Series: Improve Your Mental Game—Self Confidence
11 July 2022
We’re covering the Jr. NBA and NBA Academy’s Next Level Mentality program, a 10-part series curated from mental health performance coaches in the NBA and WNBA that’s designed to help youth athletes improve their mental approach, and individual and team performance.
Kids are constantly learning new skills, whether it’s at home, in school, or during sports. And with these new abilities, they’re also acquiring the self-confidence to use them.
While there are a lot of factors that contribute to success in sports, one of the most important is self-confidence—being able to trust in your own capabilities and bouncing back when you’re not successful.
In this article, we break down the importance of self-confidence and explain three ways you can help your child with their own, according to expert mental performance coaches in the NBA and WNBA.
What is self-confidence?
It’s an attitude—one that plays a big role in your daily life and can help you experience higher levels of happiness. Think about it: when you have healthy self-confidence, you also have a higher self-esteem. You’re able to produce positive emotions, concentrate better, and worry less. Most importantly, when you feel confident, you can pursue challenging goals.
Bottom line: the earlier your child develops self-confidence, the more likely they are to thrive in learning environments.
But, like everything in life, it’s something you need to practice daily in order to improve. Here are a few ways to develop self-confidence.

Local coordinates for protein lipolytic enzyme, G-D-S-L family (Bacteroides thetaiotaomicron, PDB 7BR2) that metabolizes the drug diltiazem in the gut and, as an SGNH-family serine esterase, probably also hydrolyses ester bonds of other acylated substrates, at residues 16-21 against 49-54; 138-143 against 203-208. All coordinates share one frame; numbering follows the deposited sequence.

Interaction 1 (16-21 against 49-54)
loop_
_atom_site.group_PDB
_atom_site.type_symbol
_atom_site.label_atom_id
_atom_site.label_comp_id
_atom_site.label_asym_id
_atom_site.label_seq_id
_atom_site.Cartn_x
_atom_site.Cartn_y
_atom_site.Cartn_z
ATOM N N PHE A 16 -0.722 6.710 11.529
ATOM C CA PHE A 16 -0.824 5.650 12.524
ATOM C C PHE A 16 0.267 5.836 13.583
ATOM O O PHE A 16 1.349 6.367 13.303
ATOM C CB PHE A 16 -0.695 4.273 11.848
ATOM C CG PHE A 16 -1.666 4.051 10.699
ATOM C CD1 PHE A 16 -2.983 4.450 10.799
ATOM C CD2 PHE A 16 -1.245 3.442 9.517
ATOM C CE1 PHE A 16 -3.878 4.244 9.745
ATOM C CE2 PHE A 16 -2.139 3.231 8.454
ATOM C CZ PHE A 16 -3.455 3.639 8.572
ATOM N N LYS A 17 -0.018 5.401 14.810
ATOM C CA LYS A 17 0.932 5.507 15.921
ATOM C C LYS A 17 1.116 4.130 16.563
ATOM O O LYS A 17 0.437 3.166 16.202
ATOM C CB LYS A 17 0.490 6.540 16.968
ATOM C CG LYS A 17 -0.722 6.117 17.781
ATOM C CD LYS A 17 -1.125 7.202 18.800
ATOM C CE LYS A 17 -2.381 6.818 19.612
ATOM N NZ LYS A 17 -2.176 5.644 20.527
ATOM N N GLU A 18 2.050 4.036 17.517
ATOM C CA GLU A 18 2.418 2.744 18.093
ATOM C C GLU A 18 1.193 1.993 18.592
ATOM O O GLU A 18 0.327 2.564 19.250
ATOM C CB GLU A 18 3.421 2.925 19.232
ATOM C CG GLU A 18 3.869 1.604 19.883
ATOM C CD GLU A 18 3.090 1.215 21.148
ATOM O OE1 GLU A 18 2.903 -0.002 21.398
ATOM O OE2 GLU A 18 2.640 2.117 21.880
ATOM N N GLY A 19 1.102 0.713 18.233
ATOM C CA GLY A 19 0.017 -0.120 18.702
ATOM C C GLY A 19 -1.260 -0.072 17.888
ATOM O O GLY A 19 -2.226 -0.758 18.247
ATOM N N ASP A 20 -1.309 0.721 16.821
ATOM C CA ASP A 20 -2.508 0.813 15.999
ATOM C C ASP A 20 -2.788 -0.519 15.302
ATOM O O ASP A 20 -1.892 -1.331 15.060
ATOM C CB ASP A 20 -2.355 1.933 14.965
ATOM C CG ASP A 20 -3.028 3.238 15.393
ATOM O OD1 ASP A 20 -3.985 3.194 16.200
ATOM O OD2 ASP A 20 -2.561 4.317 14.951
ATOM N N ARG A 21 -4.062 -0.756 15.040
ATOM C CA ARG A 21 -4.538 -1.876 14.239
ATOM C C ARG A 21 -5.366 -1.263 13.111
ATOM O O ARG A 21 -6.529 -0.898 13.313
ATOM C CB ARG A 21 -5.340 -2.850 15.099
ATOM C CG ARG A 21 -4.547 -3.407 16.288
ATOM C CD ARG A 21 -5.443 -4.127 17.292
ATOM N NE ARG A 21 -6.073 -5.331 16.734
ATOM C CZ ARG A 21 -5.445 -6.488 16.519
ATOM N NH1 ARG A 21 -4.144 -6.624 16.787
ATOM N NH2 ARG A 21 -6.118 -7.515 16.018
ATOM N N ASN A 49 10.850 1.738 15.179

3 ways to develop self-confidence
When it comes to your child reaching their full potential, positive thoughts are essential. If they’re having moments of self-doubt, help them shift their negative thoughts into positive ones by reminding them that their best is good enough. You can also work with them to visualize what it would be like to meet their goals. According to expert mental performance coaches in the NBA and WNBA, visualizing your goals can help you achieve them.
Our thoughts, feelings, and behaviors are all connected. In other words, the more confident you act, the more confident you’ll feel. An easy way to help your child act confidently is to talk about their body language. Shrugged shoulders, crossed arms, head down—none of that exudes confidence. Instead, keep that chin up and head held high!
Remember that one important aspect to building self-confidence is rebounding after failure. First, help your child understand that mistakes happen. Accept and own these feelings, rather than suppress them, and have your child make a plan to move forward. Then, have your child take a moment to self-reflect. We like to do this through a process called centering—find a steady physical position, with your weight evenly distributed between your feet, and practice deep breathing. When centering, be sure to clear your mind of negative self-talk, and focus your thoughts on actions you can control. Breathe in, breathe out, stay positive.